As far as exclusive clubs go, walking on anything other than planet Earth is pretty amazing. So far, only 12 people have walked on the moon.
People have been to space before and since, but only a very small select group of people have actually touched what is essentially – an alien world, albeit a small one.
Earth’s only natural satellite is about 23,640 miles (380,500 kilometers) away, a stone’s throw away in galactic terms.
Related: How NASA’s Artemis Moon Landing Works With Astronauts (opens in a new tab)
it was in 1962 that the American president John F Kennedy committed his country to send an astronaut to the moon with the famous speech“We choose to go to the moon in this decade and do the other things, not because they’re easy, but because they’re hard.”
The backdrop for this groundbreaking achievement was the Cold War “race to space” competition between the United States and the Soviet Union, which itself had become the first nation to send a man – Yuri Gagarin – in the space. Whoever landed on the moon first would get some serious bragging rights.
And it was in 1969 that the first revolutionary walk on the moon took place, with Neil Armstrong the first to leave his mark and to speak the words “one small step for man, one giant leap for humanity”.
Closely followed by Edwin “Buzz” Aldrin, the duo were the first of 12 people to walk on the moon in what were called the Apollo missions.
There are 24 people in total who have made the trip – all Americans – with the other 12 remaining on various spacecraft.
The list of astronauts who walked on the moon at the time of Apollo are:
- Neil Armstrong (Apollo 11)
- Buzz Aldrin (Apollo 11)
- Charles “Pete” Conrad (Apollo 12)
- Alan Bean (Apollo 12)
- Alan Shepard (Apollo 14)
- Edgar Mitchell (Apollo 14)
- David Scott (Apollo 15)
- James Irwin (Apollo 15)
- John Young (Apollo 16)
- Charles Duke (Apollo 16)
- Eugene Cernan (Apollo 17)
- Harrison Schmitt (Apollo 17)
What’s it like to walk on the moon?
One of the most striking things about moonwalking is the low gravity. The Moon’s gravity is about 1/6 that of Earth, which means you would weigh about 16% of what you do here and could jump about six times as high as on Earth.
Walking on the moon you will feel much lighter and be struck by the vivid colors due to the very thin atmosphere. Buzz Aldrin, the second man to walk on the moon, described the walk as “not too far from a trampoline, but without the springiness and instability”.
He described the moon’s surface as a “magnificent desolation”, covered in powder and with pitch black skies. The Earth looked so small that it could be obscured by giving it a thumbs up.
“My most vivid memory of the moon is the beauty. The stark contrast between the bright gray of the moon and the blackness of space. The gray was so bright it was almost white – a clean break between the surface and the horizon. The sun was still shining, so you couldn’t see any stars or planets,” Apollo 16 astronaut Charlie Duke told Forbes. (opens in a new tab).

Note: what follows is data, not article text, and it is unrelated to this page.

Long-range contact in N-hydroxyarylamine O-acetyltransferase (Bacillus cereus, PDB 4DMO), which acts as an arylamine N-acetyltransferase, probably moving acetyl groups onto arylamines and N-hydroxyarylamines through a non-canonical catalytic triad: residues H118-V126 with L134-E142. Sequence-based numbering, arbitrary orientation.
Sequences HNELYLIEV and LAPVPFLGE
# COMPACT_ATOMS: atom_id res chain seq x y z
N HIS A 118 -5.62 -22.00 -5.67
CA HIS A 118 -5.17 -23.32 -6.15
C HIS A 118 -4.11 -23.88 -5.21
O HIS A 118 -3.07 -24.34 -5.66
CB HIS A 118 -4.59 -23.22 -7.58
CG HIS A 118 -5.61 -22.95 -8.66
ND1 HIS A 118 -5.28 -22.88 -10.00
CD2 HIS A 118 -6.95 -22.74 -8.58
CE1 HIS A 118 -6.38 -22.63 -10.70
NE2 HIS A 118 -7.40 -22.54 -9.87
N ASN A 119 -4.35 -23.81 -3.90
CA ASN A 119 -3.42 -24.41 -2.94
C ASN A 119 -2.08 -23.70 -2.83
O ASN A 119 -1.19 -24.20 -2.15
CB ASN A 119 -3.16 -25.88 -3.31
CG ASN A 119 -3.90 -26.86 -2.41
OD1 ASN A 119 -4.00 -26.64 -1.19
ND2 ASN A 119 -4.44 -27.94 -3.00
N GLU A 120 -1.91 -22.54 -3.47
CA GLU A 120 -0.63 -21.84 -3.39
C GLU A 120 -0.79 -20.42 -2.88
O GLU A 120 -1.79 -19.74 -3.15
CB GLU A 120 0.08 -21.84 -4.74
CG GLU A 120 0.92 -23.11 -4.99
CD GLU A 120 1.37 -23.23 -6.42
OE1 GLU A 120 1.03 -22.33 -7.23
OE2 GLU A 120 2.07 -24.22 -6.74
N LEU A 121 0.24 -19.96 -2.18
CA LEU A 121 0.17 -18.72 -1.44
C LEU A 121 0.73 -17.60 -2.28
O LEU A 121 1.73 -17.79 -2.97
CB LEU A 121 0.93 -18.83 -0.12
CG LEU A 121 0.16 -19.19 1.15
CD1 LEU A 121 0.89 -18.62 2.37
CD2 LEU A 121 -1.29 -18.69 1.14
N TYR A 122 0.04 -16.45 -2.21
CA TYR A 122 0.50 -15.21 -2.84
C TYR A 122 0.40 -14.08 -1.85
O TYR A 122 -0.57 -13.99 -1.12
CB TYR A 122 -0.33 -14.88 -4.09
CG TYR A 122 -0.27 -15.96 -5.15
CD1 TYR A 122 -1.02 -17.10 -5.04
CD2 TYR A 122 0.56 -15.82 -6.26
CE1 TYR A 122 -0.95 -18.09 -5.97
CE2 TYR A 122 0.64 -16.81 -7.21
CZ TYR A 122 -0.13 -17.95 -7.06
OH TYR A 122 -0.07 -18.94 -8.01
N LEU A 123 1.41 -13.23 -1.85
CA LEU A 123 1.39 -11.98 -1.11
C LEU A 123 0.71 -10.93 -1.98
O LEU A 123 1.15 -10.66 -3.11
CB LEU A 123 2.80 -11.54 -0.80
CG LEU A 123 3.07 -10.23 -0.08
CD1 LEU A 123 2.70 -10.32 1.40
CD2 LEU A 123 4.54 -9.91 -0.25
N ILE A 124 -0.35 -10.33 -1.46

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Setting foot on the moon had symbolic significance, but walking isn’t very practical when you have a long way to go and little time.
The invention of the Lunar Roving Vehicle (LRV) was therefore a game-changer for manned missions.
First used in 1971 by Apollo 15, the electric vehicle was lightweight and designed to operate in the moon’s low-gravity vacuum. It could be folded for flight and unpacked once the crew landed.
The rover could move at almost 10 miles per hour (16 kilometers per hour) and had a range of around 55 miles (89 km).
Future missions to the moon
It’s been a long time since humans have been on the moon, but NASA’s Artemis program is designed to bring humans back to the moon and also to land the first woman and first person of color on the lunar surface. It will partner with commercial and international organizations to establish a permanent base on the Moon, which it will use as a springboard for an eventual mission to Mars.
NASA’s original goal was to reach the Moon again by 2024, but the date was pushed back to 2025 at the earliest.
For more information on the moon landings, see “Apollo’s Legacy: Perspectives on the Moon Landings”. (opens in a new tab)” by Roger D Launius and “Earthrise: how man first saw the Earth (opens in a new tab)by Robert Poole.
- NASA, “Who walked on the Moon? (opens in a new tab)“, July 2020.
- Sarah Loff, “Overview of the Apollo 11 Mission (opens in a new tab)“, NASA, January 2022.
- National Air and Space Museum, “Apollo 11 (opens in a new tab)“, accessed September 2022.
- The European Space Agency, “Lunar Exploration – ESA’s missions (opens in a new tab)“, accessed September 2022.
- NASA, “Artemis (opens in a new tab)“, accessed September 2022.
- NASA, “The Apollo Program”, accessed September 2022.
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